Modern Society: Or, The March of Intellect, the Conclusion of Modern Accomplishments

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R. Carter, 1837 - English fiction - 470 pages

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Page 46 - Thine eye my bed and path surveys, My public haunts and private ways; Thou know'st what 'tis my lips would vent. My yet unutter'd words
Page 313 - When I was yet a child, no childish play To me was pleasing ; all my mind was set Serious to learn and know, and thence to do What might be public good; myself I thought Born to that end, born to promote all truth, All righteous things...
Page 396 - At church, with meek and unaffected grace, His looks adorned the venerable place; Truth from his lips prevailed with double sway, And fools, who came to scoff, remained to pray.
Page 113 - For what glory is it, if, when ye be buffeted for your faults, ye shall take it patiently ? but if, when ye do well, and suffer for it, ye take it patiently, this is acceptable with God.
Page 463 - With passions unruffled, untainted with pride, By reason my life let me square : The wants of my nature are cheaply supplied ; And the rest are but folly and care. How vainly through infinite trouble and strife, The many their labours employ ! Since all that is truly delightful in life, ... Is what all, if they please, may enjoy.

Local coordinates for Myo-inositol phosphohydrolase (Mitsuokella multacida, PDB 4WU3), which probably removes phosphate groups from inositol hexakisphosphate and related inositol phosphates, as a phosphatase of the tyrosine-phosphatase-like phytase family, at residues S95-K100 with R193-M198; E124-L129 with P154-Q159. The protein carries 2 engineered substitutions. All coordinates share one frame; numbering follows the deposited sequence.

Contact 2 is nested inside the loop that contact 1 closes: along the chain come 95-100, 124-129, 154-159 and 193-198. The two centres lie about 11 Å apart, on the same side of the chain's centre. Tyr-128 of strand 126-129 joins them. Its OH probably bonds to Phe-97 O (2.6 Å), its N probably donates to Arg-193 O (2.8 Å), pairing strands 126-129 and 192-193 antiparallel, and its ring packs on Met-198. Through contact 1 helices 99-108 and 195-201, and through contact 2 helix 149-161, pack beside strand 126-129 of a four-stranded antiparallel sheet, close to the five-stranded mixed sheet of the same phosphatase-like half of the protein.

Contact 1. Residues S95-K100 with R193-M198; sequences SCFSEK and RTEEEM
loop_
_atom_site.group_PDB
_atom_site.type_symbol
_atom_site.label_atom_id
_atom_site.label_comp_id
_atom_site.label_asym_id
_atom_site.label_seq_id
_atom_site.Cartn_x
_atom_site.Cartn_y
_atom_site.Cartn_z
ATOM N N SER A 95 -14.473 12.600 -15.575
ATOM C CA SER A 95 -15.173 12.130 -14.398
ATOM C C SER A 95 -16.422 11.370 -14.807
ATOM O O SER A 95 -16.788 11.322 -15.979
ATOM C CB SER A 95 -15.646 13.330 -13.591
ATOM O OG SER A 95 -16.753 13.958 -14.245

Page 90 - And went with Meekness, Charity, and Love. Where'er a tear was dried, a wounded heart Bound up, a bruised spirit with the dew Of sympathy anointed, or a pang Of honest suffering soothed, or injury Repeated oft, as oft by love forgiven ; Where'er an evil passion...
Page 359 - There are none so blind as those who will not see ! You were always very obstinate, Matilda, but I shall convince you some day, and that will be one of my greatest pleasures, when Sir Alfred declares himself. 2 H How delightfully odd and eccentric he is I — but I cannot make up my mind whether he would suit me or not.
Page 23 - ... performer of the company being able to take the part, he dressed up a tall, gawky lad who snuffed the candles, in a plaid and philabeg, and pushing him on the stage, advanced himself to the footlights with the book in his hand, and addressed the audience with, " Ladies and Gentlemen, — " This young gentleman's name is Norval. On the Grampian hills His father feeds his flock, a frugal swain, "Whose constant care was to increase his store, And keep his only son (this young gentleman) at home....
Page 361 - Here lies honest Richard, whose fate I must sigh at, Alas, that such frolic should now be so quiet ! What spirits were his, what wit and what whim, Now breaking a jest, and now breaking a limb ! Now wrangling and grumbling to keep up the ball, Now...
Page 60 - Cross ; love, that is kind, and envies not, and is not easily provoked, and thinks no evil ; love, to bear all things, to believe all things, to hope all things, to endure all things, and never fail ; in one word, love, to appropriate and...

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